BRASILIA (Reuters) – Illegal loggers in the Amazon attacked an indigenous group set up to protect the forest, shot a young warrior, and wounded another, said Guajajara tribe leaders in northern Brazil on Saturday.
FILE PHOTO: Paulo Paulino Guajajara was hunting on Friday, November 1
Paulo Guajajara or Lobo (in Portuguese "wolf") hunted on Friday in the Arariboia Reserve in the state of Maranhao, when he was attacked and shot in the head. Another Guajajara, Laercio, was wounded but escaped, they said.
The fight is taking place more and more frequently as illegal lumberjacks and miners have become more and more worried since President Jair Bolsonaro took office this year and has opened up protected indigenous areas for economic development.
"The Bolsonaro government has indigenous blood in its hands," said the pan-indigenous Brazilian organization APIB, which represents many of the country's 900,000 indigenous peoples, in a statement on Saturday.
"The increase in violence in indigenous areas is a direct result of his hate speech and action against our people," APIB said.
APIB leader Sonia Guajajara said the government is dismantling environmental and indigenous organizations and leaving tribes behind to defend themselves against their country's invasion.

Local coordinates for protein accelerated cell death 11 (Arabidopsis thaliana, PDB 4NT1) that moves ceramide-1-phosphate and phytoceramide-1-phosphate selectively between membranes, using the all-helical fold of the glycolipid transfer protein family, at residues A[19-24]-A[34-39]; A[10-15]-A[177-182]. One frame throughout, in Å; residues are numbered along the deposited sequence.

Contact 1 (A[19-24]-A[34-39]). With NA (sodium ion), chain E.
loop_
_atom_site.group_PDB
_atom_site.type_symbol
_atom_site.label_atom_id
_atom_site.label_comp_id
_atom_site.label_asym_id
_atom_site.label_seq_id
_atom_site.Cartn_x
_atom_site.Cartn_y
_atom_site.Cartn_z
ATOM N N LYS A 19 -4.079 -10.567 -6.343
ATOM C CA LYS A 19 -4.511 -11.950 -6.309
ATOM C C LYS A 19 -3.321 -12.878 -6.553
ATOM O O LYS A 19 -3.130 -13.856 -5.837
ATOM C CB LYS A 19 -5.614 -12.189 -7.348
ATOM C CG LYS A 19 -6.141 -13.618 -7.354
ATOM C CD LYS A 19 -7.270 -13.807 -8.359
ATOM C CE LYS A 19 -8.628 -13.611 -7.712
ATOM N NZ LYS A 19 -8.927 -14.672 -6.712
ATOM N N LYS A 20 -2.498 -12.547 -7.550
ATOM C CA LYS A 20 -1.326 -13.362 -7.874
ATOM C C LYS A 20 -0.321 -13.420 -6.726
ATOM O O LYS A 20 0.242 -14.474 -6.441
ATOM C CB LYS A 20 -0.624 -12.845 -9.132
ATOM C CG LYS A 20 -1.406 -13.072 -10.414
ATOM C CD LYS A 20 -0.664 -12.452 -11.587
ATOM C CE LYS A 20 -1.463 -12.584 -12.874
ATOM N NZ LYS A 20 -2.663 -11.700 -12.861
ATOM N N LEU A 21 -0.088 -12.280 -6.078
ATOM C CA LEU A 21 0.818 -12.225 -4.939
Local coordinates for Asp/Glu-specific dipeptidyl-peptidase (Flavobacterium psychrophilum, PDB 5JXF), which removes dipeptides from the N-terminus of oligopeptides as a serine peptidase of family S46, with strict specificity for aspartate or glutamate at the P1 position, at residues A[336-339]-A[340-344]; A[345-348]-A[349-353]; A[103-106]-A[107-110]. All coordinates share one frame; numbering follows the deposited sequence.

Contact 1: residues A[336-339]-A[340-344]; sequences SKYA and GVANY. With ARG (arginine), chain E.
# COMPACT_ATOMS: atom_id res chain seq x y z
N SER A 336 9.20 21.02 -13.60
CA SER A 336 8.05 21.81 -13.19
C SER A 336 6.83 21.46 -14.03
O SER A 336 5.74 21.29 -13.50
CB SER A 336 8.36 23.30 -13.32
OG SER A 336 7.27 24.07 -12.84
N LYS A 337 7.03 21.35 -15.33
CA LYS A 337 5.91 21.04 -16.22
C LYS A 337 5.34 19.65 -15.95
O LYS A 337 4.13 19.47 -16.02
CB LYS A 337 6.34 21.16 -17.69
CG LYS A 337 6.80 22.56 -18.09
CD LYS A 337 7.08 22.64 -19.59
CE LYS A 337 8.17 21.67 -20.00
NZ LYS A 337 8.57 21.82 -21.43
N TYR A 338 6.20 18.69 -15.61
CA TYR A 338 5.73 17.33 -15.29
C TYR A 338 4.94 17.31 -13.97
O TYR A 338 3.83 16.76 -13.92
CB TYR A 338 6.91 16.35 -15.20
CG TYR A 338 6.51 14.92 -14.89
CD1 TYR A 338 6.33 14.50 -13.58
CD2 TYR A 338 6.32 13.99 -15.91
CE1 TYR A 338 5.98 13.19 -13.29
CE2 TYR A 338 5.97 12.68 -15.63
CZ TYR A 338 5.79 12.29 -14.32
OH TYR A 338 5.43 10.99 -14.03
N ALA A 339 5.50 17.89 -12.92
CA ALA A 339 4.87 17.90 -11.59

"It's time to say enough about this institutionalized genocide," she said in a post on Twitter.
The Brazilian Federal Police said they had sent a team to investigate the circumstances surrounding the death of Paulino Guajajara. APIB said his body was still in the forest where he was killed.
The Guajajaras, one of the largest indigenous groups in Brazil with about 20,000 inhabitants, founded the Guardians of the Forest here in 2012 to patrol a huge protected area. The area is so large that a small and endangered tribe, the Awá Guajá, lives deep in the forest, out of contact with the outside world.
Paulino Guajajara, in his mid-twenties, left a son and told Reuters in an interview here on the reserve site in September that protecting the forest from intruders had become a dangerous task, but his people could not give in to fear.
"Sometimes I'm scared, but we have to lift our heads and act, we fight here," he said as he and other warriors prepared to move through the forest towards a lumberjack camp.
"We protect our land and life on it, the animals, the birds, even the Awá, who are also here, "said Paulino Guajajara at the time." There is so much destruction of nature, good trees whose wood is as hard as steel "We must save this life for the future of our children," he said.
Reporting by Anthony Boadle and Leo Benassatto; Editing Bernadette Baum